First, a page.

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Candlesticks: Evening Star And Doji Star

Among the imaginatively named candlestick formations is the evening star. This three-session pattern and its closely associated doji star are both very bearish reversal indicators and worth looking for as signals that an existing uptrend is about to end.

Several attributes of these patterns explain their strong reliability. The first session of the evening star is an upward-moving day (white candlestick). This is followed by an all-important price gap. The second day is downward-moving (black candlestick). The gap, by the way, is larger than the visible space between the ranges of the two days. It extends from the top of the white session all the way to the top (opening price) of the second day's black session. Thus, the bigger this overall gap, the stronger the reversal likelihood.

The final important attribute is found in the third day, which firmly establishes the reversal. This session fills the gap between sessions one and two. This makes it most likely that a downtrend is going to follow.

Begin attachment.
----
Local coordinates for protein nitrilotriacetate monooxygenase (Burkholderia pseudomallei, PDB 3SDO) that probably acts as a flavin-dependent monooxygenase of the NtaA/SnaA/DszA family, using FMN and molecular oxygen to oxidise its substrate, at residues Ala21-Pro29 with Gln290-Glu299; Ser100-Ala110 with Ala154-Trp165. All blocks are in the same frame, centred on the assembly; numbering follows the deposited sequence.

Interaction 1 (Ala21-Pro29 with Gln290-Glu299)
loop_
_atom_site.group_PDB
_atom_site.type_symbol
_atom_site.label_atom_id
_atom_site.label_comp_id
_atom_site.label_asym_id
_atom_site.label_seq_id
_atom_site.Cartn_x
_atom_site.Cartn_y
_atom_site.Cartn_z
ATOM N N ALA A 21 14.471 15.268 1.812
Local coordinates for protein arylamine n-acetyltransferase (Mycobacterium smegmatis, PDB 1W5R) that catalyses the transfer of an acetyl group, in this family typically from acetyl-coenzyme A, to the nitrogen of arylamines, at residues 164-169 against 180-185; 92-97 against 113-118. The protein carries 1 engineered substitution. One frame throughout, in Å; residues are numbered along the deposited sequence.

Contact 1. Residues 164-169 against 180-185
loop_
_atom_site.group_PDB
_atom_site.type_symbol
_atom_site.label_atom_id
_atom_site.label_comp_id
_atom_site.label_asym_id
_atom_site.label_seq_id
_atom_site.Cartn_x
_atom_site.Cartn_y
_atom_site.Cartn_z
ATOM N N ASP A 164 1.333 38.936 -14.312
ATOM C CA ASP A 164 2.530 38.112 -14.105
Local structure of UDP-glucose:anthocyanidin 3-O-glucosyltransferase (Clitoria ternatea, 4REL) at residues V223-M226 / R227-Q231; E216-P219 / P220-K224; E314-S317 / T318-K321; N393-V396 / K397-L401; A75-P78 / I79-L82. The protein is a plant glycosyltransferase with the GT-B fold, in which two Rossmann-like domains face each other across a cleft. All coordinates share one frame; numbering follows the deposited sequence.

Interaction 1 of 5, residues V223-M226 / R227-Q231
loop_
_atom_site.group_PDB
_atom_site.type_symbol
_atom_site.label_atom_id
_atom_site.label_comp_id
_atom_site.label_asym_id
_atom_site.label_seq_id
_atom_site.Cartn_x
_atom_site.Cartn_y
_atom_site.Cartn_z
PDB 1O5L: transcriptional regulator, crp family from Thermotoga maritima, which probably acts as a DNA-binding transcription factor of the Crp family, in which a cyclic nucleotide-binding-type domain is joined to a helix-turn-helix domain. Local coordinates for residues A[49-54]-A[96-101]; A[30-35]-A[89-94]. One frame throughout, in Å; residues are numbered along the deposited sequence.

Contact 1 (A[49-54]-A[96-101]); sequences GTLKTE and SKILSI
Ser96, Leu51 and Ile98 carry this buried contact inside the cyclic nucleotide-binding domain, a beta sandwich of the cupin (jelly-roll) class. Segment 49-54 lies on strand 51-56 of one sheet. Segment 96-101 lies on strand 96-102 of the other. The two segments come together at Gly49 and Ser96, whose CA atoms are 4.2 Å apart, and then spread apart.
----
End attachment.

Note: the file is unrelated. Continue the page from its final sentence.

The doji star is the same as the evening star, with an important distinction. In the doji star, the second session is a doji, a session whose opening and closing price are the same or very close. Thus, the real body is only a horizontal line, so the pattern looks like a cross. Note that in this variety, there are two gaps. First is the gap from the top of the first session to the doji line. Second is the doji line of that second session to the top of the third, black session.

The third session still fills the gap between sessions one and two, but the doji is a key variation. Doji patterns often indicate a struggle between buyers and sellers, especially if long upper and lower shadows are found as well. This tells you that both buyers and sellers tried to move the price away from the opening, but both failed. There is no momentum left.

Because the preceding pattern was an uptrend, the loss of momentum is blamed on the bulls; and because the ensuing black session fills the gap and moves downward, it strongly hints at a downward trend beginning.

Both the evening star and doji star was strong and compelling. In fact, although all reversal patterns can fail, both of these have a better than average historical reversal track record. They do lead to actual reversal over 70% of the time. So when you spot either of these at the top of an uptrend, pay attention. They usually are correct.

The likelihood of actual reversal is even greater when these patterns appear at or close to resistance. Tests of resistance that fail are most likely to lead to a strong downtrend. It is especially strong if the second session gaps up above resistance and then price retreats not only to fill the gap, but to also return to below resistance. This is the ultimate in lost momentum, and a downtrend will usually occur right away.

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